Correcting My Social Security Slip-Ups
Normally, I wait until the end of the year to write my "mea culpa" column discussing my mistakes. This year, December has arrived in January because of a mistake I made in my Social Security column two weeks ago. Compounding the problem, I omitted something that I should have included.
The column discussed how a retiree cashing in a private Social Security account at the end of last year (had such accounts existed) would have gotten a much smaller lifetime annuity payment than someone who had cashed in an equivalent investment at the end of 2007. That's because the stock market took such a wallop in 2008.
The point was to show the risk of entrusting your eating money -- which is what Social Security retirement benefits are for most recipients -- to the less-than-tender mercies of the capital markets. That point is still valid -- but I muddied the waters by making a bad call and a bad mistake.
First, my mistake of omission. I didn't mention that for 2009, Congress has waived the rule requiring that retirees 70 1/2 and older take at least some money from their retirement accounts. I felt that including this would add one complication too many to an already-complicated and numbers-heavy piece. Judging from my e-mail traffic, I should have mentioned it. Sorry I didn't.
My mistake of commission was writing that under the plan proposed by former president George W. Bush's Social Security commission, people of limited financial means would have had to turn their private accounts into annuities when they retired.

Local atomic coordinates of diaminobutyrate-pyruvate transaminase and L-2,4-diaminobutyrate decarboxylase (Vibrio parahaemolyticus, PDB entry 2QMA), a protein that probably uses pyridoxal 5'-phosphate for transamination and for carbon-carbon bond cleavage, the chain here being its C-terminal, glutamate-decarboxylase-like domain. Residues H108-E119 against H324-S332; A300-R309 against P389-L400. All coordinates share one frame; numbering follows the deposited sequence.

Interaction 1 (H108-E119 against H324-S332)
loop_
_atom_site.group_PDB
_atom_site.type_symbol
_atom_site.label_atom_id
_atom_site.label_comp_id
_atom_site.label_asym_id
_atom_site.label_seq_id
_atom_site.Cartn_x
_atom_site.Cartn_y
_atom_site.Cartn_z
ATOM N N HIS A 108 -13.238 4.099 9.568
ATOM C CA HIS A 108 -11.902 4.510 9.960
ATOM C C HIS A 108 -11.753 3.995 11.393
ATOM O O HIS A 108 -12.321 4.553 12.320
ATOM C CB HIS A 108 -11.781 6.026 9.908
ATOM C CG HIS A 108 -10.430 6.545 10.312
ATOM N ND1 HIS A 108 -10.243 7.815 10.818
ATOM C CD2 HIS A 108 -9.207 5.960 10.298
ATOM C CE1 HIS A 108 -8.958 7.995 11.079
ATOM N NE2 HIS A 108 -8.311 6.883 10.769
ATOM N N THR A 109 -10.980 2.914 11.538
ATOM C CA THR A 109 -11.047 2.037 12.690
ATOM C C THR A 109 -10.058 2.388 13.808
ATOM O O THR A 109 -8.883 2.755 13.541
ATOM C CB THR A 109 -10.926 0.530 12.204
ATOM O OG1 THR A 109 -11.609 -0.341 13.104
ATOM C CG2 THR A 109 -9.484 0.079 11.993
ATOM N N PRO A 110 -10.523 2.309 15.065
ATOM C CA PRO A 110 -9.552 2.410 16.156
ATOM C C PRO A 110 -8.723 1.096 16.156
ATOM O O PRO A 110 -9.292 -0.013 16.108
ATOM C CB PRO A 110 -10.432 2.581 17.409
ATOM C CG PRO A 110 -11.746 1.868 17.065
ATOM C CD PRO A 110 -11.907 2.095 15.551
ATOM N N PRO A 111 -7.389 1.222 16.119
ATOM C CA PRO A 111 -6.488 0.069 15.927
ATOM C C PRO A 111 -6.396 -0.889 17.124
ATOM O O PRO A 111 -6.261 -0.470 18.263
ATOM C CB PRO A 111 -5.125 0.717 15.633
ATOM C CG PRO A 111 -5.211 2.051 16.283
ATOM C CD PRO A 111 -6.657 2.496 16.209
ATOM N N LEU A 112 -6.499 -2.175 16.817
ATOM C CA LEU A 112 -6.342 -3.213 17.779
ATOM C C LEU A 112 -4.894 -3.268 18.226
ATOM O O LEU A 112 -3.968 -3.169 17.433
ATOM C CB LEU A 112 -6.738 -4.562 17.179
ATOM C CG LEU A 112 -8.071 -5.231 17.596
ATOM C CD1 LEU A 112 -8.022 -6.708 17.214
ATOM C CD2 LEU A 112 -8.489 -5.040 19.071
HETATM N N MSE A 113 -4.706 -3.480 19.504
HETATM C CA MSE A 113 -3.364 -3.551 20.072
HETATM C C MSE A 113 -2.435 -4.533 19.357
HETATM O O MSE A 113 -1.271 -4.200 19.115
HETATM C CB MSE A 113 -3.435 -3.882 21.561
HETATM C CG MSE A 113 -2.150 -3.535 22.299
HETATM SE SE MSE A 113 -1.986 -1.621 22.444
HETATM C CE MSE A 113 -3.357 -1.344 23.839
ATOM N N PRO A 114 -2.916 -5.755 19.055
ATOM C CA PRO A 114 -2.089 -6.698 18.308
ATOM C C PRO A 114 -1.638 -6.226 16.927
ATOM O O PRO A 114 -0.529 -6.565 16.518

I was wrong. Retirees of limited means would have had the option of using their accounts to buy retirement annuities but would also have had the option of making small regular withdrawals. That's a big difference -- and a big mistake on my part, for which I apologize.
This matters, because forcing people to buy annuities with their year-end 2008 balances would have locked in current stock market values for recipients' lifetimes. Making small withdrawals, by contrast, would allow retirees a chance to recoup their losses when the market recovers.
I made my forced-annuity mistake because I'd already made it once before and had never heard anything from anyone. So when I reviewed the commission's report before writing my recent column, I saw only what I expected to see: the part about annuities. I read right past the "or make withdrawals" part.
I should have followed my normal procedure of contacting someone who doesn't agree with what I plan to write and giving him (or her) a chance to knock down my thesis. That's saved me from many mistakes over the years. I didn't do that this time because I thought I knew the material cold. Alas, I didn't.
Now, having groveled, I'll say again that turning some or all of Social Security from a government-guaranteed "defined-benefit" plan into a "defined-contribution" plan whose value is tied to the securities markets would be wrong -- and not only because people, on average, tend to make terrible investment choices, buying in at market peaks and selling out at bottoms.
It's a question of staying power, a major factor in determining how well you do with your investments. People like me who don't need Social Security for eating money could take minimal distributions (or none at all, if permitted) from our private Social Security accounts and await better days. But retirees who need Social Security money to feed and house themselves would have to take significant distributions, forgoing a big part of any future market upturn.
Fixing Social Security seems to be back on Washington's agenda, so I'm sure I'll be writing about Social Security "reform" plans again. When I do, I'll try even harder than usual to get my facts straight. I don't want to have to write another column like this one.
Allan Sloan is Fortune magazine's senior editor at large. His e-mail address is firstname.lastname@example.org.